Drug poisoning deaths plague Iowa, continue to rise
Health officials in Iowa say they’ve seen a nearly 250 percent increase in unintentional poisoning deaths from 2002 until 2014, and many are linked to prescription and illicit drug use.
“The main issues in the state of Iowa are falls and poisonings, and poisonings have virtually doubled in the last decade,” said Dr. James Torner of the Department of Epidemiology in the College of Public Health at the University of Iowa.
According to data from the UI College of Public Health 2,025 Iowans died of unintended poisoning from 2002-2014. Nearly 83 percent of those deaths were tied to drug use.
Torner said one of the biggest battles is with prescription opioids, including drugs like hydrocodone and methadone, the same types of drugs that were linked to the death of former Hawkeye football player, Tyler Sash.
Data from the state department of public health suggests nearly 260 million prescriptions for opioid painkillers are written every year in the United States. Torner said one of the biggest challenges facing society is how to collect the drugs that go unused.
“It’s got to be like pop cans, we got to be able to [collect unused drugs] 24/7, when you finish a prescription that is unused, no matter what it is,” said Torner.
In Johnson County, only the Iowa City Police Department has a 24/7 drug collection drop box, which is located in the lobby of the police department. Other police departments, like North Liberty, take back prescription drugs, but only during business hours. Some departments have no collection system at all. In Linn County, there are several options for disposing of unused drugs.
“We’ve got to come up with a solution,” said Mike Hensch, administrator of the Johnson County Medical Examiner Department.
Hensch called drug take-back programs “hit or miss” in Johnson County. Hensch said it’s not uncommon to find dozens of prescription drugs in the homes of the deceased.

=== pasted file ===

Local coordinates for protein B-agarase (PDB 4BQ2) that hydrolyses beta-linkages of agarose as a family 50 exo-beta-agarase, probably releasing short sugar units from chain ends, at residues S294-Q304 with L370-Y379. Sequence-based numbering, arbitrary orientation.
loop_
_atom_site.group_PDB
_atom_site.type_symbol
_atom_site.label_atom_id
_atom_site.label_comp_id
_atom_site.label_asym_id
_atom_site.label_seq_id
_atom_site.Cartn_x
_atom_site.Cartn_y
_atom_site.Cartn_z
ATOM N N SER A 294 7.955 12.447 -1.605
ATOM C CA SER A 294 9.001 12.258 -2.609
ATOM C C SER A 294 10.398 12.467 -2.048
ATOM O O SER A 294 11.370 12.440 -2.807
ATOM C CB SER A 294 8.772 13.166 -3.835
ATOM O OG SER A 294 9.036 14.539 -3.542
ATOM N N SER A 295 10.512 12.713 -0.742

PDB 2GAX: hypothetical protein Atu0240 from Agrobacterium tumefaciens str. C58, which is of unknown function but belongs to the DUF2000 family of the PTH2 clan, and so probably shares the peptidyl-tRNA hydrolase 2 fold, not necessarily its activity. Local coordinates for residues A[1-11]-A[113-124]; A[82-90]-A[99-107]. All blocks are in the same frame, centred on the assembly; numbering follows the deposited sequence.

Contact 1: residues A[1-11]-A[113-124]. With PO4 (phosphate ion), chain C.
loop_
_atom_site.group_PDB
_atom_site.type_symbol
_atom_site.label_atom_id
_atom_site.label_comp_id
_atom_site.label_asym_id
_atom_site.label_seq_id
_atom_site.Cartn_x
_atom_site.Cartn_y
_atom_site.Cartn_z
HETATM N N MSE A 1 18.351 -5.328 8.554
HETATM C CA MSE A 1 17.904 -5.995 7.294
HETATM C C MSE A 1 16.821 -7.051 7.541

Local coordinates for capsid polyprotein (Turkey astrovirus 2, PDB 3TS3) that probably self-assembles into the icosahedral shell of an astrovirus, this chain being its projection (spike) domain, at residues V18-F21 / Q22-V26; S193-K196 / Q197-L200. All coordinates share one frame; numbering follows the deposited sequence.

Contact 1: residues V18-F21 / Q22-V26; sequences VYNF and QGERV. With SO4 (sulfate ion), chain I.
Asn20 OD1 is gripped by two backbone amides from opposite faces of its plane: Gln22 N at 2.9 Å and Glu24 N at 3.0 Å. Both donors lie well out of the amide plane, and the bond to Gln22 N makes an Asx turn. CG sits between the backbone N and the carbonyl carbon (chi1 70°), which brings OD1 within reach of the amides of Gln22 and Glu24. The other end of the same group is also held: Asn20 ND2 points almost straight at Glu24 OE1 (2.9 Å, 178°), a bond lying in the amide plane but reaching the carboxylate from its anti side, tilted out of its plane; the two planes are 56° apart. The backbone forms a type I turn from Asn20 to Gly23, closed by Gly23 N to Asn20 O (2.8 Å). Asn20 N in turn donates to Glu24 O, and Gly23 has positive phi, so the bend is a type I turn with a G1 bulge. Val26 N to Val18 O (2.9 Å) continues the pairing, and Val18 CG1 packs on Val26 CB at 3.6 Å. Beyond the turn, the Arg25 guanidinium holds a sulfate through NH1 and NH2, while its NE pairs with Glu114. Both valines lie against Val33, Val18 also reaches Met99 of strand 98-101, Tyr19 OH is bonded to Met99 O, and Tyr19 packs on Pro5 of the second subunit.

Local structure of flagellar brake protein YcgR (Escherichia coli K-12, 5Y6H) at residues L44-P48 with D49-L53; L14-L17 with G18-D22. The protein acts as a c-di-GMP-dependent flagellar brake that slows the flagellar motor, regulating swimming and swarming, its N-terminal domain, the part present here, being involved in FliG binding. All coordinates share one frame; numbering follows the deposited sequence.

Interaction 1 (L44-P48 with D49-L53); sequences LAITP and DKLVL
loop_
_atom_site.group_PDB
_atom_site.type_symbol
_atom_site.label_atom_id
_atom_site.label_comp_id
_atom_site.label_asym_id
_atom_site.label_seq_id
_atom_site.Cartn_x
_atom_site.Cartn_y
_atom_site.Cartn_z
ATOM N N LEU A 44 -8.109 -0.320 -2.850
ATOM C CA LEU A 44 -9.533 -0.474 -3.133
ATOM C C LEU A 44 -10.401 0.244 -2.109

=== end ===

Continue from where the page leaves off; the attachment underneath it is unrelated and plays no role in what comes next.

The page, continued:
Torner said drug take-back programs and increased monitoring of prescription drug prescribing practices by doctors and pharmacists could provide relief, but noted progress on one problem may lead to increased abuse of illicit drugs like Heroin.
“Heroin is becoming a big deal, it’s becoming the replacement drug for opioids,” said Torner.
According to the Johnson County Medical Examiner eight people died of accidental heroin-related deaths in 2014, four times the average from 2010-2013.
“[Drug abusers] go to different doctors and talk about different ailments that they have and try and get the doctor to give them a prescription and when that fails, then they’ll turn to street drugs like heroin,” said Sgt. Paul Batcheller of the Iowa City Police Department.
Batcheller said recent awareness of heroin related deaths in Johnson County have resulted in an increase focus on combating heroin, as a result just one person has died from a heroin overdose in the county so far this year.
“Unfortunately it usually takes someone dying before we are aware of a certain change or a certain distributor, and oftentimes with those cases we’ll track that backward and try and get to the dealer,” he said.